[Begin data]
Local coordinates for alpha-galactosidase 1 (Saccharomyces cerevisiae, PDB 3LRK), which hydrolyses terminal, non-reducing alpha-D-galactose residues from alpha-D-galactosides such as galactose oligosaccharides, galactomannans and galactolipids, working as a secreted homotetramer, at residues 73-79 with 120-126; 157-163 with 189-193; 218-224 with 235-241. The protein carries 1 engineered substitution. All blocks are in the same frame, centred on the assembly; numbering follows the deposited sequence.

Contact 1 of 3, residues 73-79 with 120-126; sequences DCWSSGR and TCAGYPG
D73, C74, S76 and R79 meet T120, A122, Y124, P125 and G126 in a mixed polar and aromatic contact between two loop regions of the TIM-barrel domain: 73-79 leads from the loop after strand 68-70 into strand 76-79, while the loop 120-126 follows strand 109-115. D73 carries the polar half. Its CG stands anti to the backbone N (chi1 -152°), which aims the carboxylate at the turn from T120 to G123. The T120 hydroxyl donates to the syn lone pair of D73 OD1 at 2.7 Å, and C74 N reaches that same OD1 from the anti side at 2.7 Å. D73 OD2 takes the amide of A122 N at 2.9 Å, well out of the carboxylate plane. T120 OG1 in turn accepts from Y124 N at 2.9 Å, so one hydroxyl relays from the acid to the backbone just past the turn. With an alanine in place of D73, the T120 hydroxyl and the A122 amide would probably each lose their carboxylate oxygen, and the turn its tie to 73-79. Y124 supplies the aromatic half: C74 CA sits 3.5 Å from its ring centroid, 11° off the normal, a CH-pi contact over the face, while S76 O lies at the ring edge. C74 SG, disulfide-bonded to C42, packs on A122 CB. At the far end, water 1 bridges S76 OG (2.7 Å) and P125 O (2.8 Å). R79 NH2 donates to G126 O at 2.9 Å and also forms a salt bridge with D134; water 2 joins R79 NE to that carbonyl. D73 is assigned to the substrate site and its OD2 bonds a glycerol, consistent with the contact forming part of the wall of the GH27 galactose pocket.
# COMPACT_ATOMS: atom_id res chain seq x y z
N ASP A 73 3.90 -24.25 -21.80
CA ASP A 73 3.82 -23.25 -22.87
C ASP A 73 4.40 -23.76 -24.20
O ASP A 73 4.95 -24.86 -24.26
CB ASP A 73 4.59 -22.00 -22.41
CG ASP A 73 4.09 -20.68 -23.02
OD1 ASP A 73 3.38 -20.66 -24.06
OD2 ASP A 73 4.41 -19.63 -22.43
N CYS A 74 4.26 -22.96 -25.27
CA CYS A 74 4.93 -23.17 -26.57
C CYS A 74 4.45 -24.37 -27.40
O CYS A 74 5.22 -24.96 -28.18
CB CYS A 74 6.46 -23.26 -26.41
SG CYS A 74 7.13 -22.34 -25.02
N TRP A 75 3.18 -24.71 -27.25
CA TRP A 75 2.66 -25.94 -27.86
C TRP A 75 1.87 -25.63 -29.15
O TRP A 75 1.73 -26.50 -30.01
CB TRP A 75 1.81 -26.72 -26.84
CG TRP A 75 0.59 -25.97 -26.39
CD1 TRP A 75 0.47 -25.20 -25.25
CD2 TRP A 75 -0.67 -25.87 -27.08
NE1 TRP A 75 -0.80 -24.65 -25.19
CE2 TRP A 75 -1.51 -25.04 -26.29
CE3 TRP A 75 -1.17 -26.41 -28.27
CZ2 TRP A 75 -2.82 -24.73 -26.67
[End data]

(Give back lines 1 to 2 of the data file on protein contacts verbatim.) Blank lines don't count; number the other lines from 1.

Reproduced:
Local coordinates for alpha-galactosidase 1 (Saccharomyces cerevisiae, PDB 3LRK), which hydrolyses terminal, non-reducing alpha-D-galactose residues from alpha-D-galactosides such as galactose oligosaccharides, galactomannans and galactolipids, working as a secreted homotetramer, at residues 73-79 with 120-126; 157-163 with 189-193; 218-224 with 235-241. The protein carries 1 engineered substitution. All blocks are in the same frame, centred on the assembly; numbering follows the deposited sequence.

Contact 1 of 3, residues 73-79 with 120-126; sequences DCWSSGR and TCAGYPG